death certificates and diagnostic error

Erika Brown mayor at COLONTOWN.ORG
Sat May 7 00:22:38 UTC 2016


I am in complete agreement with Peggy: Let the patient in on the whole deal.
The patient not only has a right but a duty to help with the process.
Peggy mentions the swapped, mislabeled scans.  Not only did I have a failed
first colonscopy, but the second process (barium enema xray) produced a
report to my doctor (not the actual image) that proclaimed that my test was
"unremarkable".
Six months later (after a successful scope), the surgeon managed to find
the CORRECT image of that test.  (Imagine the poor person who was told that
they had colon cancer....incorrectly.)
Even I could see that big, fat tumor that was obstructing my ascending
colon 6 months prior to right then.  (I was shown it by my furious surgeon.)
My surgery delivered the staging of iiic....much further down the staging
road than I should have been.
I should be dead.
I'm just lucky.
I really should be dead.

Erika Hanson Brown
Chief Engagement Officer (CEO)
Patient Action League LLC

Founding Mayor: COLONTOWN – *Where Experience Reaches Out*
Washington, DC
703.575.8585
303.780.9111 (cell)
erika at patientleague.com
mayor at colontown.org

Founding Mayor: COLONTOWN - the community of CRC patients, survivors &
family members
See the current COLONTOWN Newspaper!
http://www.chris4life.org/content_documents/14/CTnews.pdf



On Fri, May 6, 2016 at 8:03 PM, Peggy Zuckerman <peggyzuckerman at gmail.com>
wrote:

> Though this is complex problem, there are some simple steps to be taken
> immediately.  The first is to provide the patient his record for
> review--and correction--at every appointment.  THere are amazing stories of
> swapped records, obvious errors, imput diagnosis that are shown to be
> incorrect, but remain in the record and on and on.
>
> Next is to provide all the test, and all the imaging to patient at the
> same time as to their doctors.  Again, errors in being shown someone else's
> scans, name is incorrect, images compared to the wrong previous CT, etc.
>
> This also sets the expectation that the patient has a role in diagnosis.
> He certainly carries the greatest risk; let him help in this simple task.
>
> Peggy Zuckerman
>
> Peggy Zuckerman
> www.peggyRCC.com
>
> On Fri, May 6, 2016 at 9:23 AM, Elizabeth Regan <lizregan53 at gmail.com>
> wrote:
>
>> This is such a painful topic for conscientious physicians who struggle to
>> do the best.  I cringe thinking about errors I have made in my 30+ years of
>> practice and do not revel in the thought of more exposure or tracking.
>>
>> However, as a human being who depends on the careful work of physicians
>> and has way too many stories of medical diagnostic error in my friends,
>> family and my own encounters with the medical profession I feel very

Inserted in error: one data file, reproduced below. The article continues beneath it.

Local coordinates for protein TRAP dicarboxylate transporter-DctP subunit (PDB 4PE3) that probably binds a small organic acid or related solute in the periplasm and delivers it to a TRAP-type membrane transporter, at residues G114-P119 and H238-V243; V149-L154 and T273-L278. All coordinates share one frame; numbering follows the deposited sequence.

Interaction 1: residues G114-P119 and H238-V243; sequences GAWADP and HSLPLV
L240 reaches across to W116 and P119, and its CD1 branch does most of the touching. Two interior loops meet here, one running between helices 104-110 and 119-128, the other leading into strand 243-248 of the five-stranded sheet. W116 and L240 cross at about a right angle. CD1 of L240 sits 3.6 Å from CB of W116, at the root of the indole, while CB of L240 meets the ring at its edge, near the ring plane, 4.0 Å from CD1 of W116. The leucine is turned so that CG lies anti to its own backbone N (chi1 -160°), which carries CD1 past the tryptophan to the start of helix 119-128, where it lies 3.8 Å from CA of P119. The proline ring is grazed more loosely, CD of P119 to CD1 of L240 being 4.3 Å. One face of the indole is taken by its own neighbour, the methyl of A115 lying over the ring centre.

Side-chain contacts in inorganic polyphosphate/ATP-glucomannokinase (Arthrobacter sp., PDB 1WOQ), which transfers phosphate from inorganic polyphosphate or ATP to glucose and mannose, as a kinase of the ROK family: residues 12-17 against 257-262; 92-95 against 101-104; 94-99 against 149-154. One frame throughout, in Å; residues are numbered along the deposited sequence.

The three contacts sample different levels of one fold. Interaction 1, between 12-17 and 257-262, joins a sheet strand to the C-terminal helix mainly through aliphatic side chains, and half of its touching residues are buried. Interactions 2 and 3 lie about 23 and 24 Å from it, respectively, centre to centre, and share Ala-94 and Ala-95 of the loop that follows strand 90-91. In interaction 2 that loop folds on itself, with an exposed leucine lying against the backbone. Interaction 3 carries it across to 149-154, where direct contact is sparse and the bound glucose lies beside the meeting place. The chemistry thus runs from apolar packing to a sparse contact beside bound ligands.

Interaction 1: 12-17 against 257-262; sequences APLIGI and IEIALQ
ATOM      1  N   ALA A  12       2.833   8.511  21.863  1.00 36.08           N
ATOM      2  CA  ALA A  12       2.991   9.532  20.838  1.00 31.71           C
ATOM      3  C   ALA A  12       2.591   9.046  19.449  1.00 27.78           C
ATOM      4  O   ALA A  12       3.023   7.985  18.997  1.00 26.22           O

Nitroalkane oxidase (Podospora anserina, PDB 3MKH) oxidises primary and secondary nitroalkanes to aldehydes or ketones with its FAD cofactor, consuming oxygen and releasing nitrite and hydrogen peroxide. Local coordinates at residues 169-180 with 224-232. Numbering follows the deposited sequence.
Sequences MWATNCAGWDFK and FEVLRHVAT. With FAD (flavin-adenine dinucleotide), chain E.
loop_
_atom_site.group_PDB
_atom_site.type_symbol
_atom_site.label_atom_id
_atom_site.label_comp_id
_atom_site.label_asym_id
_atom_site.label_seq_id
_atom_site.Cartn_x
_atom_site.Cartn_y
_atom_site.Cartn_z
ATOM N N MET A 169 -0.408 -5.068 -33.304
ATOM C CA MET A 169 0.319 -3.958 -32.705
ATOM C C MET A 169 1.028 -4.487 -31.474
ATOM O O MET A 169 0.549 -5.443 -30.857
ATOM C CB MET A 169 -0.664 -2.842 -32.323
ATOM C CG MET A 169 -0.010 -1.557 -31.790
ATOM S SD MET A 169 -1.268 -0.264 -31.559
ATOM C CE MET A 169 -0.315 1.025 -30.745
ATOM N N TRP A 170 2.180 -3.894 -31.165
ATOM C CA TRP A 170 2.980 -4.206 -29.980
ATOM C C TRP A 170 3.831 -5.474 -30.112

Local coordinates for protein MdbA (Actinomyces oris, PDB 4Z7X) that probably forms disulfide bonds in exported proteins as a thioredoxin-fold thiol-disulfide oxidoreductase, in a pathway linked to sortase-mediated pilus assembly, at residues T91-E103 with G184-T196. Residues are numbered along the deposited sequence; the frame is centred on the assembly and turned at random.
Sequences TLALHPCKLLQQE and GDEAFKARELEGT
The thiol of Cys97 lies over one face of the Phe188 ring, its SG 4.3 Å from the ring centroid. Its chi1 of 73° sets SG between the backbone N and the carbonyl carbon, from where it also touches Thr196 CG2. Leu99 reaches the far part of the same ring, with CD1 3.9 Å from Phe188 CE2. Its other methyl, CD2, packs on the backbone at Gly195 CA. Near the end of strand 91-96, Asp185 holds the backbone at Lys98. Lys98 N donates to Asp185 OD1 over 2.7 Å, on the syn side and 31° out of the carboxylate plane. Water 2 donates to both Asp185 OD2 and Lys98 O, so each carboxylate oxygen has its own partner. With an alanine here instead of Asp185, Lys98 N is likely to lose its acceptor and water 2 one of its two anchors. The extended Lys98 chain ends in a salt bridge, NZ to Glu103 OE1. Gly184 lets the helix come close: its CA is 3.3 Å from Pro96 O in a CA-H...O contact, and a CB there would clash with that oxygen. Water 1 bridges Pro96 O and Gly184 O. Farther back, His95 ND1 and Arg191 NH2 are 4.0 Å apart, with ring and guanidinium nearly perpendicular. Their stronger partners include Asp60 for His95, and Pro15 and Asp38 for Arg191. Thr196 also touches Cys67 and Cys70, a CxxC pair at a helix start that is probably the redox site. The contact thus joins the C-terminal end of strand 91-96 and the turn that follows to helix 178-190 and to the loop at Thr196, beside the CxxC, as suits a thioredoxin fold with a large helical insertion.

>> strongly that we need to characterize the problem and make incremental
>> progress to reduce it.
>>
>> I have no enthusiasm for electronic medical records in the fight.  They
>> are full of bad data due to careless data entry, lack of verification and
>> no effort to update.  I see lots of copy/pasting of wrong information.
>>
>> EMRs have not come close to the early promises that they would help us
>> generate comprehensive differential diagnoses or the ability to sort
>> through enormous amount of data.  You can make a table of lab results.  You
>> can see the current medications ( with lots of errors).
>>
>> What the EMR does not foster is thoughtful integration of symptoms, signs
>> and test results.  It does not remind physicians of basic clinical
>> epidemiology principles in interpreting test results.
>>
>> Comment on aviation - many years as pilot and copilot.  If you screw up -
>> you are still in trouble.
>>
>> Individuals that society entrusts are expected to be perfect in some
>> sense.
>>
>> Punitive actions are a problem for the physician who is trying hard to do
>> right, but for the subset of careless people you need to have boundaries
>> and consequences.
>>
>> I think it could be easier for all if we were able to look at these
>> errors as the common events that they are and dispassionately try to reduce
>> them.  The current, highly charged,  guilty or not guilty system leads to
>> lies, denial and continued problems.  So there need to be several
>> directions taken.
>>
>> Maybe within organizations and medical groups there could be protected
>> analysis of errors with the goal of quality improvement.  Perhaps an
>> initiative taken as a pilot project to evaluate whether tracking and
>> careful analysis of root causes would help.  Maybe a value  based
>> educational program as another pilot initiative - what would you want to
>> teach physicians about diagnostic error prevention.  How to structure a
>> practice to prevent such errors.  regular time for colleagues to sit down
>> and review cases - tough to do when there are patients waiting or you need
>> to see more in order to make salaries and bills.
>>
>> Are there health care partners who would gain from reductions in errors.
>> Would they fund some pilot projects
>>
>> Do we have enough research to lead/design a pilot improvement project?
>>
>> Liz
>>
>>
>>
>>
>>
>> Moderator: David Meyers, Board Member, Society to Improve Diagnosis in
>> Medicine
>>
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>>
>
>
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> Moderator:David Meyers, Board Member, Society for Improving Diagnosis in
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>
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Moderator: David Meyers, Board Member, Society to Improve Diagnosis in Medicine


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